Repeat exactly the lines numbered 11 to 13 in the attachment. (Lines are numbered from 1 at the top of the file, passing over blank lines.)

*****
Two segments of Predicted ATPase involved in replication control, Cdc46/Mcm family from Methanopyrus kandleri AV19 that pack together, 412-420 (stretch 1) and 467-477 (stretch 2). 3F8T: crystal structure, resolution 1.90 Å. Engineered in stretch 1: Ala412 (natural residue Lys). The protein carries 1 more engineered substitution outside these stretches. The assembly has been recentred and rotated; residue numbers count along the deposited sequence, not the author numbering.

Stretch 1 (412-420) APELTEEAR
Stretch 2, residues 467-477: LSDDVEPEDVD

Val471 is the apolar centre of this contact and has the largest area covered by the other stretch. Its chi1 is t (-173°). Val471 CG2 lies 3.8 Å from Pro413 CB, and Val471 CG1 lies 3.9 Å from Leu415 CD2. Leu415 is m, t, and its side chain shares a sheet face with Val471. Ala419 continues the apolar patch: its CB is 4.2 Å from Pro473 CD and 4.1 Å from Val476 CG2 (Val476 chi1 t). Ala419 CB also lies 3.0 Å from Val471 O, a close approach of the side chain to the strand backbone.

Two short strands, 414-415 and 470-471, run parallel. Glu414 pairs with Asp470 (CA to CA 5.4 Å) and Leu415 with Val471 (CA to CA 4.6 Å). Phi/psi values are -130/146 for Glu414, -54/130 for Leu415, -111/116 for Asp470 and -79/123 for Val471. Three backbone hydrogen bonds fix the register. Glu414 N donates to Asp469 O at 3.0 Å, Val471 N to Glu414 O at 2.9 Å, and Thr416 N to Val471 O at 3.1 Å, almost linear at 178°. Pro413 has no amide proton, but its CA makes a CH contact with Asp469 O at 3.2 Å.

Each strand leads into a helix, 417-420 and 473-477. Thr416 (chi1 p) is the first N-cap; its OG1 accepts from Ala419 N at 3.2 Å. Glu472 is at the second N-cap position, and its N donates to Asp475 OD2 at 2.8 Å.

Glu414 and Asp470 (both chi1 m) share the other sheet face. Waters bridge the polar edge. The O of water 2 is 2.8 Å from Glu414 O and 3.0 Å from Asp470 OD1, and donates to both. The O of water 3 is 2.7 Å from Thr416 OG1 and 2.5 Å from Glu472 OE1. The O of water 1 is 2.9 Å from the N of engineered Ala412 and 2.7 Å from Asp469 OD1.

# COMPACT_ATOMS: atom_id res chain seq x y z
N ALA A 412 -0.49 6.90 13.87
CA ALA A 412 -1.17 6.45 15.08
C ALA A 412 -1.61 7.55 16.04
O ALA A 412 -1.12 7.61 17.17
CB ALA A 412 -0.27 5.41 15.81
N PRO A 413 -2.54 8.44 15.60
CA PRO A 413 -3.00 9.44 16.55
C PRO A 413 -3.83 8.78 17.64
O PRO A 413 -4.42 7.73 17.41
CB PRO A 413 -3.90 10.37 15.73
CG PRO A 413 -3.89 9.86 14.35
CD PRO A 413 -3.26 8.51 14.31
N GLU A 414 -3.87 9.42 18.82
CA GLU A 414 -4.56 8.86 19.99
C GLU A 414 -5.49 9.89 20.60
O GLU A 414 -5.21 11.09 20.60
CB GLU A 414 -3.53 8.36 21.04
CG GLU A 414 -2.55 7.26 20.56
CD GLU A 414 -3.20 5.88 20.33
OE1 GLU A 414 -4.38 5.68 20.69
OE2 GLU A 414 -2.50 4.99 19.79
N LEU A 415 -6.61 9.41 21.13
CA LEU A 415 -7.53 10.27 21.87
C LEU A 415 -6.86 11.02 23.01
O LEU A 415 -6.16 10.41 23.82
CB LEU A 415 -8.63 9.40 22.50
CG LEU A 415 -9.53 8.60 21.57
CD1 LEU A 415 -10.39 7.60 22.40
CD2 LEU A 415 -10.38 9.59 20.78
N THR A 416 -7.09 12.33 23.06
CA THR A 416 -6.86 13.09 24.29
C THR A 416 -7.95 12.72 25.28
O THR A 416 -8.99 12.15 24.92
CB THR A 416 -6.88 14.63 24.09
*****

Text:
C ALA A 412 -1.61 7.55 16.04
O ALA A 412 -1.12 7.61 17.17
CB ALA A 412 -0.27 5.41 15.81